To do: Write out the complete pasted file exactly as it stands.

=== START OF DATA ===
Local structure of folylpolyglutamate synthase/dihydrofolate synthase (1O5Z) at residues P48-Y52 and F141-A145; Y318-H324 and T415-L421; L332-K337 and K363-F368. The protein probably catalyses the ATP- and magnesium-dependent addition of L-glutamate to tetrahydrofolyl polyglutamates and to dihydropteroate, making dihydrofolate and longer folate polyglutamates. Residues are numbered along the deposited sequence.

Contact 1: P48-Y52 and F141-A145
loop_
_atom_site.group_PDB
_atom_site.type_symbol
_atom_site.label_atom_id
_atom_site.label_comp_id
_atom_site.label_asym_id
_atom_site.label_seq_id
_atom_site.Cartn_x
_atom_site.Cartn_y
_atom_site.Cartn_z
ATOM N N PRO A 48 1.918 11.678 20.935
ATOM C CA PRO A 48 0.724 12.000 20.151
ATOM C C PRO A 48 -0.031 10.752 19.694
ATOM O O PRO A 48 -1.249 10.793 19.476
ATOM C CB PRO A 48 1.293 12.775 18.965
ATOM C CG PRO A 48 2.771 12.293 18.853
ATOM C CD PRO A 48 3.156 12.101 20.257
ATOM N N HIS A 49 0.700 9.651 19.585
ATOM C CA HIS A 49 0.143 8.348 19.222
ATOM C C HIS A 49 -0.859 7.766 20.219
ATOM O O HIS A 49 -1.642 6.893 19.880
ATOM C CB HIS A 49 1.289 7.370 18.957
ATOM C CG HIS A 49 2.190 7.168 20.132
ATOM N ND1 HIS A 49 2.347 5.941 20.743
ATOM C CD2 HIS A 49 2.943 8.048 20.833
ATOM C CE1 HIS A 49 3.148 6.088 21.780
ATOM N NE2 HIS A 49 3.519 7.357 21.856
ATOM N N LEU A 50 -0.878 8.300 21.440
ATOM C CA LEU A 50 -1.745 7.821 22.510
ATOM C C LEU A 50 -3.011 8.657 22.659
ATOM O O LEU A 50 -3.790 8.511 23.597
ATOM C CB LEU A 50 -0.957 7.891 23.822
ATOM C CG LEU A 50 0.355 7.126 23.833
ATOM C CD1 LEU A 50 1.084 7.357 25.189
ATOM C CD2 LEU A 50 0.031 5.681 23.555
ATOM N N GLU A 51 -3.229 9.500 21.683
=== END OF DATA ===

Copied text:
Local structure of folylpolyglutamate synthase/dihydrofolate synthase (1O5Z) at residues P48-Y52 and F141-A145; Y318-H324 and T415-L421; L332-K337 and K363-F368. The protein probably catalyses the ATP- and magnesium-dependent addition of L-glutamate to tetrahydrofolyl polyglutamates and to dihydropteroate, making dihydrofolate and longer folate polyglutamates. Residues are numbered along the deposited sequence.

Contact 1: P48-Y52 and F141-A145
loop_
_atom_site.group_PDB
_atom_site.type_symbol
_atom_site.label_atom_id
_atom_site.label_comp_id
_atom_site.label_asym_id
_atom_site.label_seq_id
_atom_site.Cartn_x
_atom_site.Cartn_y
_atom_site.Cartn_z
ATOM N N PRO A 48 1.918 11.678 20.935
ATOM C CA PRO A 48 0.724 12.000 20.151
ATOM C C PRO A 48 -0.031 10.752 19.694
ATOM O O PRO A 48 -1.249 10.793 19.476
ATOM C CB PRO A 48 1.293 12.775 18.965
ATOM C CG PRO A 48 2.771 12.293 18.853
ATOM C CD PRO A 48 3.156 12.101 20.257
ATOM N N HIS A 49 0.700 9.651 19.585
ATOM C CA HIS A 49 0.143 8.348 19.222
ATOM C C HIS A 49 -0.859 7.766 20.219
ATOM O O HIS A 49 -1.642 6.893 19.880
ATOM C CB HIS A 49 1.289 7.370 18.957
ATOM C CG HIS A 49 2.190 7.168 20.132
ATOM N ND1 HIS A 49 2.347 5.941 20.743
ATOM C CD2 HIS A 49 2.943 8.048 20.833
ATOM C CE1 HIS A 49 3.148 6.088 21.780
ATOM N NE2 HIS A 49 3.519 7.357 21.856
ATOM N N LEU A 50 -0.878 8.300 21.440
ATOM C CA LEU A 50 -1.745 7.821 22.510
ATOM C C LEU A 50 -3.011 8.657 22.659
ATOM O O LEU A 50 -3.790 8.511 23.597
ATOM C CB LEU A 50 -0.957 7.891 23.822
ATOM C CG LEU A 50 0.355 7.126 23.833
ATOM C CD1 LEU A 50 1.084 7.357 25.189
ATOM C CD2 LEU A 50 0.031 5.681 23.555
ATOM N N GLU A 51 -3.229 9.500 21.683